So it’s fortunate the show is actually good, as well constructed and finely embroidered as the red satin waistcoat and breeches of King George III (played by His Ridiculous Highness Jon Patrick Walker).

The show is even greater than the sum of its great parts, all of which could stand alone. Lin-Manuel Miranda’s words pack a punch on the printed page, as his Tony and Pulitzer honors attest. His hip-hop score is smart and catchy. The choreography would be fascinating even in silence. The costumes would be lovely on mannequins in a museum. The rotating set and dramatic lighting conjure everything from a hurricane to a cannon-blasted battle.

But it’s the actors who bring the story to life. Joseph Morales’ Hamilton has so much verve and swagger. Nik Walker’s Aaron Burr is sly and ambitious. Shoba Narayan and Ta’Rea Campbell’s Schuyler sisters are a force to be reckoned with, and Kyle Scatliffe’s flamboyant Thomas Jefferson tears up the stage like James Brown.

Over and over again, we see characters we studied in grade school jump out of their dusty textbooks and behave in relatable ways, with love and hope and grief and petty vengeance. Over and over again, we see infant America grapple with challenges that still trouble us in our country’s unruly adolescence or weary middle ageinequality, sexism, political dysfunction. On Thursday night, the line "Immigrants get the job done" sparked a quick burst of applause.

I could go onas Hamilton himself surely wouldbut the world doesn’t need another "Hamilton" review. By this point, the number of glowing essays you can find online might outnumber even the Federalist Papers.

But I’ll add my voice to the national chorus. Like the man who inspired it, "Hamilton" promises big and delivers.

"Hamilton" runs through July 15 at the Des Moines Civic Center, and some tickets are still up for grabseither at face value or through a $10 daily lottery.

Sometimes wine is just a beverage, other times it's an experience. Five local sites have been honored for celebrating the difference.


Congratulations to five local restaurants honored for their wine programs by Wine Spectator magazine, including three first-time honorees. Table 128, RoCA and Splash join perennial choices 801 Chophouse and Fleming's among recipients of awards listed in the magazine's July issue.

Table 128, RoCA and Splash receive the magazine's "Award of Excellence," indicating that they typically offer at least 90 selections and feature a well-chosen assortment of quality producers, along with a thematic match to the menu in both price and style. 801 Chophouse has once again received the "Best of Award of Excellence" designation, indicating that they typically offer 350 or more selections and are destinations for serious wine lovers, showing a deep commitment to wine, both in the cellar and through their service team.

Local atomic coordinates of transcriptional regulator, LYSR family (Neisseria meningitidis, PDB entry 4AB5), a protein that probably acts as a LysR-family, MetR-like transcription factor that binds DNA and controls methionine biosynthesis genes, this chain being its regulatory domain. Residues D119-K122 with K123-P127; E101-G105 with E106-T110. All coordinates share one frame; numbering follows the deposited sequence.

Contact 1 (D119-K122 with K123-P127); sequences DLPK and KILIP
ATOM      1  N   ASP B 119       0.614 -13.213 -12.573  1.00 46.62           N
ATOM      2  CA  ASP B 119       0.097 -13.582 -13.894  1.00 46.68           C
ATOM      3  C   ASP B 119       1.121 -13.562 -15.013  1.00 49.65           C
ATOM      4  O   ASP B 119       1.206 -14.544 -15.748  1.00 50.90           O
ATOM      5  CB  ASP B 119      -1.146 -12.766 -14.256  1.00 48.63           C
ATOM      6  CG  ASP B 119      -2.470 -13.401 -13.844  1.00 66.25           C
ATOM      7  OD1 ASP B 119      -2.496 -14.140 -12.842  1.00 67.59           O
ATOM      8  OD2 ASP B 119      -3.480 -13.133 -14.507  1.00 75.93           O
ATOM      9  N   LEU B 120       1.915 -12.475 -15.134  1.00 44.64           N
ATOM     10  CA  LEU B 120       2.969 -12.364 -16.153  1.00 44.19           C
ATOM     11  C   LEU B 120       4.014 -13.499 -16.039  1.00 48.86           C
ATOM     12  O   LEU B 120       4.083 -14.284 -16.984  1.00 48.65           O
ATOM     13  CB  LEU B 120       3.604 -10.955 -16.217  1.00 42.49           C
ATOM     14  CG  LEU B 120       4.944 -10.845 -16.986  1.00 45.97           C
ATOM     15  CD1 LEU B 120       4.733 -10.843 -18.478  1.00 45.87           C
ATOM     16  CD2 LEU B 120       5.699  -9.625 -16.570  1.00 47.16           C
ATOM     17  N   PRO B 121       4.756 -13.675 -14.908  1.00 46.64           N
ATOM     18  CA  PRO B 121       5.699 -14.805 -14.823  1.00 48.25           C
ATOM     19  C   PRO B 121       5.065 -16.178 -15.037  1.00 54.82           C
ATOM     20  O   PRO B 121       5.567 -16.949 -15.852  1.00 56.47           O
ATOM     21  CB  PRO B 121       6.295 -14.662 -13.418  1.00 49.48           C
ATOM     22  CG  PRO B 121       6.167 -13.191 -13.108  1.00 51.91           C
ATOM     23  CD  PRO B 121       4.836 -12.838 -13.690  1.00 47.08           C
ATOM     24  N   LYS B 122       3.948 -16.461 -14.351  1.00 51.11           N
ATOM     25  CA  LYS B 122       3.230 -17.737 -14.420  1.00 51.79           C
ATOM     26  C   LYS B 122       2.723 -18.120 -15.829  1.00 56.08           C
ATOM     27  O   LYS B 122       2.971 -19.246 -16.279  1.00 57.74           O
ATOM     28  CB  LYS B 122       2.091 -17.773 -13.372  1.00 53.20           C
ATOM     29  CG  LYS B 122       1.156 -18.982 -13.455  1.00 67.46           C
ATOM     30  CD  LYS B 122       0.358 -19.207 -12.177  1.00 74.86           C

It's all-American, all-Iowa, and all today—West Des Moines' holiday parade leads to the All-Iowa Bash in Historic Valley Junction.


The All-Iowa Bash begins its bashing at 3 p.m. today in Historic Valley Junction. With vendors, musicians, inflatables for kids and a parade, this celebration of Americana continues until 11 p.m. The site is the 300 block of Fifth Street. The parade starts at 6:30 p.m. from Valley High to Valley Junction, along Vine Street, then Fourth Street. Music includes the Bob Pace Blues Band from 3 to 5 p.m., Brother Trucker from 5:30 to 7:30 p.m., and Toaster from 8 to 11 p.m. 

Flooding has our attention right now, but the potential for recreation on local waterways is rising with enthusiasm for development.


Meet three of the city’s biggest supporters of the $117 million plan to create a network of water trails. They believe enhancing the area’s waterways will create a flood of recreational, cultural and economic opportunities. Click here to read this timely report from the July issue of dsm magazine.

Get close to the action as a racehorse owner; just by joining a club at Prairie Meadows you can be a player in "the sport of kings."


Prairie Meadows Racing Club is back for a second season, offering a fun and easy way to experience racehorse ownership. Members pay a one-time fee of $300 to enjoy some of the excitement and perks of being owners. Last month, the club purchased an impressive thoroughbred, Runarounddancing, for the 2018 racing reason.

"Runarounddancing has been competing very consistently at Prairie Meadows, often placing in the top threethat’s what initially intrigued me about this horse," says Club trainer Kelly Von Hemel. "He ran well in his debut race as the club horse on June 23, and I hope we will have a successful season with a few wins."

Prairie Meadows Racing Club offers exclusive benefits including special events, viewings of the horse’s workout sessions, priority valet parking, special accommodations on race days, and more. The racing season may have already begun, but the club is still accepting members. For additional information, click here.